PED becomes notifiable

PED becomes notifiable

From 18th December, Porcine Epidemic Diarrhoea (PED) will become a notifiable disease in England, and pig-keepers and vets will be legally required to inform the Animal and Plant Health Agency (APHA) of any suspicion of the disease.

PigletIf a test for PED proves positive, Government will inform AHDB Pork, so that tracing can be carried out and improved biosecurity measures put in place.

The aim will be to prevent spread of PED and to eliminate the disease from the pig unit. There will be no requirement to slaughter affected animals.

The new measure has been introduced following co-operation between Defra APHA, AHDB Pork, the NPA and other industry bodies. Though it is now classified as notifiable, there will be no statutory movement controls, no compulsory slaughter and no blocks on exports.

Under the new legislation in England, APHA will be legally permitted to inform AHDB Pork in confidence of suspect and confirmed cases. AHDB Pork will then provide biosecurity guidance to the pig unit concerned. It will also carry out tracing and alert at-risk contacts as necessary.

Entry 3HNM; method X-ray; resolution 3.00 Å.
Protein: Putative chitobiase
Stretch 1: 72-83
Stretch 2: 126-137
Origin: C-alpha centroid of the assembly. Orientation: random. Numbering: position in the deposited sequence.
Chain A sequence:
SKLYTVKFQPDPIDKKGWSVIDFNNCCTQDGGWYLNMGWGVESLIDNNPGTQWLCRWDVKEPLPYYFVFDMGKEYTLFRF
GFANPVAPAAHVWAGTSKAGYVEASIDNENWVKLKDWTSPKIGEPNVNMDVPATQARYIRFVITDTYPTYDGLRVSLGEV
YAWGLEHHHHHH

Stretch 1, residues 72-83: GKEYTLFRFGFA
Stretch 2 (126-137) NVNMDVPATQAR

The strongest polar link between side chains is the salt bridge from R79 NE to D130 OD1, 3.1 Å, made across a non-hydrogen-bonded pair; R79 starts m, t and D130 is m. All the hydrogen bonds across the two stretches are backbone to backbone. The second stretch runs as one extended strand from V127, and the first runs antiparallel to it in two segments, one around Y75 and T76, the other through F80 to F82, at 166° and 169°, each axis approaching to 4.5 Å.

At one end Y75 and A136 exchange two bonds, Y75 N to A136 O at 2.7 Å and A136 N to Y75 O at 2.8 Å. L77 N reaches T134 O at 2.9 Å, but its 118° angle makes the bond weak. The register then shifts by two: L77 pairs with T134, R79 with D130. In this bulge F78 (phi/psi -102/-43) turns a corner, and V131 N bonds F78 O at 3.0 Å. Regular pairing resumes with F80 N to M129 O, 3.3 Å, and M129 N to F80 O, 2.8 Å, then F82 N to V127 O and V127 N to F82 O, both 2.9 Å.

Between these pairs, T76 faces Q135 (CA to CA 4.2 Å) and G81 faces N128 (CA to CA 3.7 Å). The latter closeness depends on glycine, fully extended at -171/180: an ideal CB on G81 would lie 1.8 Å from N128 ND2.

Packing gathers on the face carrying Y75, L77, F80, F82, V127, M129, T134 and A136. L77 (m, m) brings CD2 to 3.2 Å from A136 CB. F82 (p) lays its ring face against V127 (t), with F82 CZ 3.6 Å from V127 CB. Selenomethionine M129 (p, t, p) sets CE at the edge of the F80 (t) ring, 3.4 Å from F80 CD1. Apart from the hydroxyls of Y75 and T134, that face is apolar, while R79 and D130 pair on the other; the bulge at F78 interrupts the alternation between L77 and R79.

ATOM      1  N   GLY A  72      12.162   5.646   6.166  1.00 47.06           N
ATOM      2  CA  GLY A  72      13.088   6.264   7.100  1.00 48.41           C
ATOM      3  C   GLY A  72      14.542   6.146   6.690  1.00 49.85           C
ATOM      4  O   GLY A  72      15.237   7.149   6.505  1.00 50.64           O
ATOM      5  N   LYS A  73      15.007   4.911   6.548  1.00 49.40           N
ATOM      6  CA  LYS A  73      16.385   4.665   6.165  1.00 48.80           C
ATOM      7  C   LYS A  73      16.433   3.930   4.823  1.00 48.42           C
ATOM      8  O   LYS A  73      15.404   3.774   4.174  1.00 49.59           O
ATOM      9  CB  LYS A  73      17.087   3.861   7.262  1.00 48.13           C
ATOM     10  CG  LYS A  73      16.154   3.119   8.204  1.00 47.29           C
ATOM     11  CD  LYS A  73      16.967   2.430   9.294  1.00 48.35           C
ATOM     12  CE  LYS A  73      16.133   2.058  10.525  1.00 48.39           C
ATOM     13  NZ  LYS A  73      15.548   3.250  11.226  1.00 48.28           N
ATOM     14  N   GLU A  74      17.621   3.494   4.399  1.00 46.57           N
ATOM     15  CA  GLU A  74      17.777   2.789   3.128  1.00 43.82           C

AHDB Pork chairman Meryl Ward said: “This initiative is a significant step change in partnership working between industry, Defra and the APHA to build England’s resilience to disease.

“PED is a potentially serious disease and emerging threat to our English pig industry. A unique industry led collaboration with Government led to the development of the PEDv Contingency plan to ‘identify, contain and eliminate’.

“The regulatory change to notifiable status is a critical part of the plan and will assist in early identification of affected premises, allowing more time to take effective actions to minimise the impact on the industry and therefore increasing the opportunity to eliminate the disease.”

According to AHDB Pork PED remains a significant threat to British pig-keepers. Outbreaks of high-impact strains caused up to 100 percent mortality in young pigs in the United States, knocking out around 10 percent of pig production in 2013-2014. The disease has since spread to Ukraine. Even with milder European Union strains, piglet mortality as high as 70 percent has been reported.

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